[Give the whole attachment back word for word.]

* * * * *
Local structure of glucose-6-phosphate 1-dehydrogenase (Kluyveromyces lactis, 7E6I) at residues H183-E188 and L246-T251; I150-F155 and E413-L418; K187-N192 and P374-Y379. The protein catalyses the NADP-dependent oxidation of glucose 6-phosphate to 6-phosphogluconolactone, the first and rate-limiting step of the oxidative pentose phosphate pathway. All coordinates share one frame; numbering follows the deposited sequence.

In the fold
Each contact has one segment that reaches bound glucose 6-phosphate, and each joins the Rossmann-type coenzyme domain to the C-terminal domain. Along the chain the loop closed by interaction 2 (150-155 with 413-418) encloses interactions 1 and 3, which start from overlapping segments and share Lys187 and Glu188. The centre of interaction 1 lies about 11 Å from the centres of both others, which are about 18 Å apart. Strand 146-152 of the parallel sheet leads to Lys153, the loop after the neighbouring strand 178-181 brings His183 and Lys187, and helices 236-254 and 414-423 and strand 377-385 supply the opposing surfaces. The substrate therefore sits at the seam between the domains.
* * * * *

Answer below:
Local structure of glucose-6-phosphate 1-dehydrogenase (Kluyveromyces lactis, 7E6I) at residues H183-E188 and L246-T251; I150-F155 and E413-L418; K187-N192 and P374-Y379. The protein catalyses the NADP-dependent oxidation of glucose 6-phosphate to 6-phosphogluconolactone, the first and rate-limiting step of the oxidative pentose phosphate pathway. All coordinates share one frame; numbering follows the deposited sequence.

In the fold
Each contact has one segment that reaches bound glucose 6-phosphate, and each joins the Rossmann-type coenzyme domain to the C-terminal domain. Along the chain the loop closed by interaction 2 (150-155 with 413-418) encloses interactions 1 and 3, which start from overlapping segments and share Lys187 and Glu188. The centre of interaction 1 lies about 11 Å from the centres of both others, which are about 18 Å apart. Strand 146-152 of the parallel sheet leads to Lys153, the loop after the neighbouring strand 178-181 brings His183 and Lys187, and helices 236-254 and 414-423 and strand 377-385 supply the opposing surfaces. The substrate therefore sits at the seam between the domains.